In my last post I wrote about the need for meaning at all stages of our lives, especially as we grow older and can’t jump in the way we used to. It strikes me how the oldest people in other corners of the world are so revered, no matter what their health status or disability–valued as witnesses, not only in the present, but for all they’ve seen, experienced, and hold in their hearts, even if the mind doesn’t tell the stories quite right anymore.
Would we have a safer, saner society if it were no longer rare to see older people sitting out on porches, in front of businesses, and on benches in parks, like they still do in Europe and so many other countries? How many things we fear these days wouldn’t happen if we didn’t have our oldest people marginalized in senior communities? They’re our watchers, the sitters, the ones who seem to be blankly gazing beyond this world, yet they track every movement in the neighborhood. Random child abductions, open-air drug deals, garage thefts- forget it!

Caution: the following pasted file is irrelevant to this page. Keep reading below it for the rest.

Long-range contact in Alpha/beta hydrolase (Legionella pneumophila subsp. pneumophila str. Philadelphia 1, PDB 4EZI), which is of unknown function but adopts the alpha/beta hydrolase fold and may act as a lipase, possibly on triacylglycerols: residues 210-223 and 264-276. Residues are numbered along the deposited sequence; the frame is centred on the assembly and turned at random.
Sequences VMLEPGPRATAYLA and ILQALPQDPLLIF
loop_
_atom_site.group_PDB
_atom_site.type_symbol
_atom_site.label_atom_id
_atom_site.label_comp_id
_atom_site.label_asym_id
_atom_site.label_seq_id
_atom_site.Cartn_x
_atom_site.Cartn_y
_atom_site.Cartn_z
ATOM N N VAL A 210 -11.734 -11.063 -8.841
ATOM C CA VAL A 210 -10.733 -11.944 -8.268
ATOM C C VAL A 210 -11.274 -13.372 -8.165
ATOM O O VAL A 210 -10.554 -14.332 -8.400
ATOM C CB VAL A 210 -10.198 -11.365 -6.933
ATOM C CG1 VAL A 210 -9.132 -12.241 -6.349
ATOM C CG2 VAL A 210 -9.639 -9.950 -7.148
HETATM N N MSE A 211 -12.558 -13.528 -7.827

Lately my mom has been lamenting that she doesn’t feel she’s helping me as much as I’m helping her, but I’ve noticed otherwise. Sure, I can’t delegate a complex task to her and leave the room, but she notices and reports on so many other things that no one else has time for:
-Which kinds of birds are in which places, what they’re eating, and how their populations are changing week to week, and season to season
-What the kids are doing on the corner while they wait for the schoolbus-She watches the flowers grow, and knows what they need before they show any signs of distress
-Subtle changes in her fellow memory care residents that she reports to CNA staff
-She notices that one of the our tires is low on air, and reminds me hourly to take care of it before there’s a blowout
I could go on, but would like to leave the final words to a great artist who said it much better than I ever could: